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Death Wish II: The Original Soundtrack (2011) More Info

Death Wish II: The Original Soundtrack (2011) More Info

Death Wish II: The Original Soundtrack (2011) Album Covers

Death Wish II: The Original Soundtrack (2011) Album Covers

Death Wish II: The Original Soundtrack (2011)

Death Wish II: The Original Soundtrack (2011)

Coverdale • Page More Info

Coverdale • Page More Info

Coverdale • Page Album Covers

Coverdale • Page Album Covers

Coverdale • Page

Coverdale • Page

Outrider More Info

Outrider More Info

Outrider Album Covers

Outrider Album Covers

Outrider

Outrider

Mean Business More Info

Mean Business More Info

Mean Business Album Covers

Mean Business Album Covers

Mean Business

Mean Business
[Click above for album images]



This album is a driving, pounding sound delivery and more studio laid out than previous Rogers orchestrations. There is less of past English blues that Rogers brought to Free and more fast paced rock than bad Company would follow with. With Mean Business' The Firm showcases the some of the vast range of Paul Rogers' vocals. Jimmy Page's standard strong guitar explodes around the bass riffs of as is the case. I like it. If you listen to Bad Company, The Law or Queen you will know Rogers is the most accomplished Vocal Rock voice in the decades he first showed up on the British scene in the late 60s. Jimmy Page's guitar is some of the best played during the last 40 years. Both from supergroups of their making are the standard all others try to rise to.

https://www.amazon.com/Mean-Business-FIRM/dp/B000002IIV

It's not as cohesive as their debut and the songwriting isn't quite as strong, but the musicianship is unsurprisingly great and Rodgers' voice is as powerful as it's ever been. The strongest tracks are "Live In Peace" (which was originally featured on Rodgers' debut solo album), album opener "Fortune Hunter" (which was based on a riff Page first attempted in 1981 for the aborted XYZ project with the Yes rhythm section of Chris Squire & Alan White), the #1 Mainstream Rock hit "All The Kings Horses" and the gospel-flavored "Spirit Of Love."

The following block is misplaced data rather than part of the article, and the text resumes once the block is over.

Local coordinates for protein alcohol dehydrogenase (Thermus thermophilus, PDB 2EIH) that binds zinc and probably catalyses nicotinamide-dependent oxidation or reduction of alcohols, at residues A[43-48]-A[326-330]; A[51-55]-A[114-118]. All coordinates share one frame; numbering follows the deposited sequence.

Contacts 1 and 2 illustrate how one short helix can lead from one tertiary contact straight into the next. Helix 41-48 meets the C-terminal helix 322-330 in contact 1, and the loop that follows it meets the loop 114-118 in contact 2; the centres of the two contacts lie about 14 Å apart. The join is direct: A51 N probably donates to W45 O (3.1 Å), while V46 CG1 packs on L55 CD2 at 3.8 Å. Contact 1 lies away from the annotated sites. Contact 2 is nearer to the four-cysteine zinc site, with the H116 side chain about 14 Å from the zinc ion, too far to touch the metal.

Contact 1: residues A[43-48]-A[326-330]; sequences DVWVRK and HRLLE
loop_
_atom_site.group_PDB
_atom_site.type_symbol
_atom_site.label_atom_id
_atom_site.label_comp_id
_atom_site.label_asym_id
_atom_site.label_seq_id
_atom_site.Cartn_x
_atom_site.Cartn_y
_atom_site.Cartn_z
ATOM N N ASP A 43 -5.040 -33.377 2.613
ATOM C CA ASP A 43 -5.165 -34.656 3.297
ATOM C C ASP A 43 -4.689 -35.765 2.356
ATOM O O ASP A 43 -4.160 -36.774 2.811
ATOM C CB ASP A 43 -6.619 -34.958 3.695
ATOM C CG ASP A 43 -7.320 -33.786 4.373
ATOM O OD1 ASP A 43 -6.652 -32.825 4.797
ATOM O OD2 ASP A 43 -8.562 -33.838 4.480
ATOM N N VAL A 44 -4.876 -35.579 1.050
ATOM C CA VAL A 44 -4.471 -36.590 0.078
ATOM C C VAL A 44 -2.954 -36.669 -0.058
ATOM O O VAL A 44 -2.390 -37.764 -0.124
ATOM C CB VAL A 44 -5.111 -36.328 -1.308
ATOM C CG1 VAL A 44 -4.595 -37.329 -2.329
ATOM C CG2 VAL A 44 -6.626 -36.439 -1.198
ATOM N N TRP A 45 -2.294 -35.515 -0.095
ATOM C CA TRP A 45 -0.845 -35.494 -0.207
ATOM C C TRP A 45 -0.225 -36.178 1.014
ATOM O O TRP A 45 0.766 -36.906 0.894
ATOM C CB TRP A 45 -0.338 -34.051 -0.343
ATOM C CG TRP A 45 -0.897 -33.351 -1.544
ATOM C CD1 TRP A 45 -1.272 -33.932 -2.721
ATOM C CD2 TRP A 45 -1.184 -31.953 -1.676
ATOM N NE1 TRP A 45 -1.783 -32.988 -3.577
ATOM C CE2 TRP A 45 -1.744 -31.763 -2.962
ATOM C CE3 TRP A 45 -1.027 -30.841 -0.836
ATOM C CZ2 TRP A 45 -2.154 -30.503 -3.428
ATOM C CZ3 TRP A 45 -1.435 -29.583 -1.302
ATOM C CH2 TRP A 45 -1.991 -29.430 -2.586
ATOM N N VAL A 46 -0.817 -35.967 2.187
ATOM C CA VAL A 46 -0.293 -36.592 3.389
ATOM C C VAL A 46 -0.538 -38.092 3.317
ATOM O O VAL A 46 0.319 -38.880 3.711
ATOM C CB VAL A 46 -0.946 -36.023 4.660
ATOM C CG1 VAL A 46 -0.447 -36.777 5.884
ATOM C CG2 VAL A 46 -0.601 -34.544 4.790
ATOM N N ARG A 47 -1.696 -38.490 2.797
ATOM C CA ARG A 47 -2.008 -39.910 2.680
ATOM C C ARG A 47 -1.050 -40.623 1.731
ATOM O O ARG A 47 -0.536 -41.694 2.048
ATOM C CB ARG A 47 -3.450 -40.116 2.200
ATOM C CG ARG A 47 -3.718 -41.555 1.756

https://kamertunesblog.wordpress.com/2016/01/07/thirty-year-thursday-introduction-the-firm-mean-business/
Statistics

Released:
Feb. 3, 1986

Chart Position:
#22 (US) #46 (UK)

Certified:


Tracks

1. Fortune Hunter
2. Cadillac
3. Allthe King's Horses
4. Live in Peace
5. Tear Down the Walls
6. Dreaming
7. Free to Live
8. Spirit of Love
Quick Fact

The album's title was intended to have a double meaning: that the music business is a hard one, and that the band was serious about its music ('The Firm mean business'). [Citizendium]

The Firm More Info

The Firm THE FIRM
Atlantic 61239-2 (U.S.) / Atlantic 781 239-1 (U.K.)
Jimmy Page: Electric Guitar
Paul Rodgers: Lead Vocals, Electric Guitar, Acoustic Guitar
Tony Franklin: Bass Guitar, Backing Vocals, Synthesizer
Chris Slade: Drums, Percussion
Paul Weimar: Baritone Saxophone on Closer
Don Weller: Tenor Saxophone solo on Closer
Willie Garnett: Tenor Saxophone on Closer
Helen Chappelle: Backing Vocals on You've Lost That Lovin' Feeling
Joy Yates: Backing Vocals on You've Lost That Lovin' Feeling
Sam Brown: Backing Vocals on You've Lost That Lovin' Feeling

1. Closer 2:52 (Page/Rodgers)
2. Make or Break 4:21 (Rodgers)
3. Someone to Love 4:55 (Page/Rodgers)
4. Together 3:54 (Page/Rodgers)
5. Radioactive 2:49 (Rodgers)
6. You've Lost That Lovin' Feeling 4:33 (Phil Spector/Barry Mann/Cynthia Weil)
7. Money Can't Buy 3:35 (Rodgers)
8. Satisfaction Guaranteed 4:07 (Page/Rodgers)
9. Midnight Moonlight 9:13 (Page/Rodgers)

Stuart Epps: Engineer
Gordon Vicary: Mastering
Steve Maher: Cover Artwork
Steve Privett: Tape Operation, Supplier of tea, gin and tonics

Recorded and mixed at The Sol Studios, Cookham, Berkshire
Mastered at The Townhouse

The Firm

The Firm
[Click above for album images]